If you decided to hire an ordinary, four company, mercenary infantry battalion from off world that costs, per company, 500c for wages, 1000c to get them to Ammos and a further 1000c to get them to the battlefield. So 2500c per company, or 10,000c per battalion.



Note that these stats are given for Hellfire. However Hellfire is a generic set of 6mm SF rules so it’s never difficult to use the stats for another rule set. The only thing that few other rule sets have is a Reaction Total or RT. So for ease of conversion to rules that may not use this system: troops with a reaction total of over 20 are Veterans, troops with a reaction total of less than 15 are green conscripts or recruits.


  • Off-world mercenary infantry company, powered armour. RT 21

Company of 8 bases wearing powered armour, energy weapons and one base with crew served energy weapon. Reaction 3,3,3,3,3,2,2,2 – 21pts


  • Off-world mercenary infantry company. RT 20

Company of 8 bases wearing ablat armour, energy weapons and one base with crew served energy weapon.


Company of 8 bases wearing flak armour, projectile weapons and one base with crew served projectile weapon. Reaction 3,3,3,2,3,2,2,2 21pts

  • Off-world mercenary infantry company. RT 17

Company of 8 bases wearing ablat armour, energy weapons and one base with crew served energy weapon.


Company of 8 bases wearing flak armour, projectile weapons and one base with crew served projectile weapon. Reaction 2,3,2,3,2,2,1,2 17 pts


  • Local mercenary infantry company hired on the coast. RT 14

Company of 8 bases wearing flak armour, projectile weapons and one base with crew served projectile weapon. Reaction 2,2,2,1,2,2,1,2 14pts


  • Tracked APCS. Note that This unit does not have a reaction total because they’re just vehicles: so their RT will be that of the infantry you have riding in them.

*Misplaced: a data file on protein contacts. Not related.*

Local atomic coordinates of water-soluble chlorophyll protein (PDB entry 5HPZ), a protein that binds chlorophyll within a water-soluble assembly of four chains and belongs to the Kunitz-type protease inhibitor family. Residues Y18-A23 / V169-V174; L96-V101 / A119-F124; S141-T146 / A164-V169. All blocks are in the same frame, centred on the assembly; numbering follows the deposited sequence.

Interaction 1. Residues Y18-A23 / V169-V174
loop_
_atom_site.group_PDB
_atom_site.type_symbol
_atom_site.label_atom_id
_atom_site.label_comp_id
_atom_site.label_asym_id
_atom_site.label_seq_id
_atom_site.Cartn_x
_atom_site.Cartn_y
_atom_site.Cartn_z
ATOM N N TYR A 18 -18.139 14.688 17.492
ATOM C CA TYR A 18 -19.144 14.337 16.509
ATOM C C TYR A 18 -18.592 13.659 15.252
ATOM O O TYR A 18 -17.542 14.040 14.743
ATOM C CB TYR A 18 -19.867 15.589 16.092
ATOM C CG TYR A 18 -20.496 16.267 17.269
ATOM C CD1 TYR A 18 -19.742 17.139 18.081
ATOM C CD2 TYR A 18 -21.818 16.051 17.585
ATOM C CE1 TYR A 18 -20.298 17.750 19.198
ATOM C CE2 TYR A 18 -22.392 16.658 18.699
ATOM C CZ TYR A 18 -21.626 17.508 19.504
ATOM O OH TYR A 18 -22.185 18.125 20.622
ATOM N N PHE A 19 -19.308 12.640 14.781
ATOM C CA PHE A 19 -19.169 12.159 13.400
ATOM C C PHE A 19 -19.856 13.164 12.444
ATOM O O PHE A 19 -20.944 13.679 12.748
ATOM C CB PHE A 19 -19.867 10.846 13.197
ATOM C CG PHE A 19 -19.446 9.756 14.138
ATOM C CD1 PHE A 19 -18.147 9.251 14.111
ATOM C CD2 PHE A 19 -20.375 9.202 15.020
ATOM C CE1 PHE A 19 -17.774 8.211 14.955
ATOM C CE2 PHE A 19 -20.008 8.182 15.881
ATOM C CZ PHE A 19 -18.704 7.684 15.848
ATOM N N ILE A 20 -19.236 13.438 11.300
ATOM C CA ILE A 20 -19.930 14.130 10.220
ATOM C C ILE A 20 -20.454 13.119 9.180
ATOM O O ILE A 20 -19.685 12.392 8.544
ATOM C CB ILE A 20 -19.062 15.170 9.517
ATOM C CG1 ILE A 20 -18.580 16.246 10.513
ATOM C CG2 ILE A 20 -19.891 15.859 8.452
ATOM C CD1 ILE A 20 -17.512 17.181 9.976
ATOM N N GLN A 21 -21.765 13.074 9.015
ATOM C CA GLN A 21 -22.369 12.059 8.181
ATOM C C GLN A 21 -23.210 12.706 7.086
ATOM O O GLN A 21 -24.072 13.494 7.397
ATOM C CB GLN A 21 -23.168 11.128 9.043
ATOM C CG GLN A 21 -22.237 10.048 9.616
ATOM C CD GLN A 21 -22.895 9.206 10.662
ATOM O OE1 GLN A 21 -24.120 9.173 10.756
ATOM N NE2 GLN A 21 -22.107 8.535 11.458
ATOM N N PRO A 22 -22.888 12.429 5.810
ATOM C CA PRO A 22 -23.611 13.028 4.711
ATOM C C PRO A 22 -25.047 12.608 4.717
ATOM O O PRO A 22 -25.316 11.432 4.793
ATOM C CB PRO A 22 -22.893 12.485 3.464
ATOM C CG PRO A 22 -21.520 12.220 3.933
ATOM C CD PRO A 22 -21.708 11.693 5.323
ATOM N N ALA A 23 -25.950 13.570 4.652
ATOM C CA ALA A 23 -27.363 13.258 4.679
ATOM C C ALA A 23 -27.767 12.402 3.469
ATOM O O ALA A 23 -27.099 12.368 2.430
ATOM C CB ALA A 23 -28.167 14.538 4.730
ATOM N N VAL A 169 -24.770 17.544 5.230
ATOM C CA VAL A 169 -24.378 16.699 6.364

These are for a local mercenary company. They are light armoured vehicles with tracks and improvised ECM. The APC carrying the crew served projectile weapon, counts as mounting that weapon. The other APCs count as having the same firepower as the base inside them.


  • Off-world heavy armoured company. RT 24

Three vehicles with heavy armour, portable ECM and a choice of crew served energy or crew served projectile weapons. They also have a vehicle mounted artillery piece firing guided rounds. They will engage infantry targets with the crew served weapon retaining the artillery piece for anti-tank (and anti-aircraft) combat. They don’t carry enough rounds to fire as artillery for infantry support. Reaction 5,5,5,5,1,1,1,1 24pts


  • Off-world medium armoured company. RT 24

Four vehicles with medium armour, portable ECM and a choice of crew served energy or crew served projectile weapons. Reaction 5,5,5,5,1,1,1,1 24pts


  • Off-world artillery company. RT 18
    • One light armoured vehicle with vehicle mounted tube artillery.
    • Two light armoured vehicles with ammunition
    • One light armoured vehicle with CBR and portable ECM
    • Reaction 3,3,3,2,3,2,2,2 21pts


  • Air support

Detailed above.



If you hire a full battalion, you get four companies. One is the HQ Company: this doesn’t differ from the other companies other than it can have a different crew served heavy weapon to the other three. The choice is yours. Additionally, the HQ company has a man-portable guided anti-vehicle weapon and a portable ECM unit.


There is a selection to choose from:


  • Mine Security

Company of 9 bases wearing flak armour, projectile weapons and one base with crew served projectile weapon. One base is also armed with a vehicle mounted guided missile. They can use it for air defence or as an anti-tank weapon. They have three missiles and can fire up to three a move. They are based in the Processing Plant which has built into it an emplaced ECM unit. Reaction 2,3,2,2,2,2,1,2 16 pts